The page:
The Burning of the Houses of Lords and Commons
Even the river is on fire. Ashes rain down on a crowd roaring with excitement. It’s huge, this conflagration, like nothing we’ve ever seen. For the rest of our days, we’ll remember this. You can’t see me clearly, but I’m there: a smudge on the bridge stopping to gawk at the spectacle — a weary costermonger, perhaps, poked by grimy elbows, tarred by spit, jostled for a better view, on the way home to my wife and dog, my supper and pipe, with empty pockets and a sensational story, pretending my next meal won’t be a watery soup of sprouted potatoes and sheep trotters served up by a consumptive child. Tomorrow I’ll trudge again through October’s wind alongside toshers, pure finders, and leech collectors, rat catchers, mudlarks and funeral mutes.
Do you remember us? No. You remember the kings and the martyrs. The grandeur and the horror. You remember the fire, not the sparks.
Amy Ralston Seife
Amy Ralston Seife is an award-winning short story writer who received her MFA from Sarah Lawrence College. The editor-in-chief of The Westchester Review, she also teaches creative writing classes and workshops in the New York area.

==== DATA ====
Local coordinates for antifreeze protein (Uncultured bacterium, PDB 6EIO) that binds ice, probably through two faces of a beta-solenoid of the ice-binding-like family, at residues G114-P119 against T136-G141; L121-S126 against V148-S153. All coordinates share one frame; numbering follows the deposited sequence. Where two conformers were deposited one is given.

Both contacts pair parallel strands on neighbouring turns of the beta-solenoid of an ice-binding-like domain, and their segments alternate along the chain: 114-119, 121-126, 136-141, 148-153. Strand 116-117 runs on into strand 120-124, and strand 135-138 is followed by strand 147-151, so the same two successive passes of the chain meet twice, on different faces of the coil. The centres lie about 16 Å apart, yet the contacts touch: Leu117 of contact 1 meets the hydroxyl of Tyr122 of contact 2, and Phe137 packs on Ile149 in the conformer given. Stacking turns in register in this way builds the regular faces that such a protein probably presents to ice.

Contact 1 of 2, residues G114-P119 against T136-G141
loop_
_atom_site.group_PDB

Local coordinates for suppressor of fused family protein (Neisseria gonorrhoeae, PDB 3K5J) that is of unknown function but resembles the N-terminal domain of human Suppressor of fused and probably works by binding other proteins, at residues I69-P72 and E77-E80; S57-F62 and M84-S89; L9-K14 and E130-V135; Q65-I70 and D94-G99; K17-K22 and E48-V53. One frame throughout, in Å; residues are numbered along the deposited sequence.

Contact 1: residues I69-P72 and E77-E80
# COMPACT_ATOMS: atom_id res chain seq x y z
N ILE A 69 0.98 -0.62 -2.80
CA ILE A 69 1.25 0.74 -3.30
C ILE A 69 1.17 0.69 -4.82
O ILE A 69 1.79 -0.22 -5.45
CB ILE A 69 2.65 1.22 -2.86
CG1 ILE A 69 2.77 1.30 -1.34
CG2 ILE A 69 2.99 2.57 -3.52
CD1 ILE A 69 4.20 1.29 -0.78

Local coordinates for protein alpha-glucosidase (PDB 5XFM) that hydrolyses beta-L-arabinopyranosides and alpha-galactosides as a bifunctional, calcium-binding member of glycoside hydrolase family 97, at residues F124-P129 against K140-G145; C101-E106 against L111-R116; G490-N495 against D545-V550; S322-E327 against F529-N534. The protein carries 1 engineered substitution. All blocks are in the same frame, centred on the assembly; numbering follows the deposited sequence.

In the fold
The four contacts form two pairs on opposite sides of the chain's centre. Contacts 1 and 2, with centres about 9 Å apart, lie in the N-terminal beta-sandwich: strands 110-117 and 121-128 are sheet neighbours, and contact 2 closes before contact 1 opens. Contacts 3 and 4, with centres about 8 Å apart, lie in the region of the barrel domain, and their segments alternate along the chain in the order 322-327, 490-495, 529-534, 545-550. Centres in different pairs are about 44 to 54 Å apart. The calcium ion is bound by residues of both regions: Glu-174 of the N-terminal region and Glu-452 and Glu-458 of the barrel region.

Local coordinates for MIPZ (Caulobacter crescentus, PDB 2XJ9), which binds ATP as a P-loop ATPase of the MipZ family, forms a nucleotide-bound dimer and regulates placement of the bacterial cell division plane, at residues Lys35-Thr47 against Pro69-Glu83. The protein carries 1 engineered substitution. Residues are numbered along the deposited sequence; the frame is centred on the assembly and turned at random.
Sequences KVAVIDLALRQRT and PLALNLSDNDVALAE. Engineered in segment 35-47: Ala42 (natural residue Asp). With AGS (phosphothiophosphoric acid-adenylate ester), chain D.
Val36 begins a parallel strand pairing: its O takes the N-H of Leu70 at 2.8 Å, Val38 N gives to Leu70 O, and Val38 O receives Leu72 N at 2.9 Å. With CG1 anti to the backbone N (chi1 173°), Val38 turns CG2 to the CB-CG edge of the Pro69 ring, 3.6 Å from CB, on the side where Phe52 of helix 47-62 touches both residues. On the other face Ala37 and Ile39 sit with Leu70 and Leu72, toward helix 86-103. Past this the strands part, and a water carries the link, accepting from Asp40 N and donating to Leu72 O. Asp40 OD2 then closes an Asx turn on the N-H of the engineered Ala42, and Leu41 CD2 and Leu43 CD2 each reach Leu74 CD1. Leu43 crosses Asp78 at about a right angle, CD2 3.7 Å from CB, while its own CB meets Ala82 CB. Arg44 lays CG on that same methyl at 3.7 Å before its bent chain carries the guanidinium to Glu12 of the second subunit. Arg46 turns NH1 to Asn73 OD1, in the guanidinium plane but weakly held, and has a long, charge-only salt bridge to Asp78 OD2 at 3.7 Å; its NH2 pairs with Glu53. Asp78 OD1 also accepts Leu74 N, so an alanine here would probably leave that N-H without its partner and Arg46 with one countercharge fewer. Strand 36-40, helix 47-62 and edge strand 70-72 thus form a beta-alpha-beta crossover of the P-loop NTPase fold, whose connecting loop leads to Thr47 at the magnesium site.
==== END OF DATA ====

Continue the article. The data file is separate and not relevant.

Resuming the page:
3/22/2022 06:58:31 am
I admire the suspense, excitement, and sense of a fully rounded story Seife delivered in so few words. The last sentence is a knockout punch.
3/23/2022 05:58:22 am
I was drawn into this immediately. You give the painting a voice. Full of clever and imaginative insights.
3/23/2022 04:14:11 pm
There is wonderful progression in this poem, from visual description to the imagined life of the character, to his interior life and his thoughts of the future--all in language appropriate to the time of event depicted. The last section includes the reader in the poem and becomes profoundly universal.
3/24/2022 01:13:53 pm
The specificity of Seife's language is staggering, her command of emotion taut and true. A genuinely gorgeous piece.
Your comment will be posted after it is approved.
Leave a Reply.
The Ekphrastic Review
Join us on Facebook: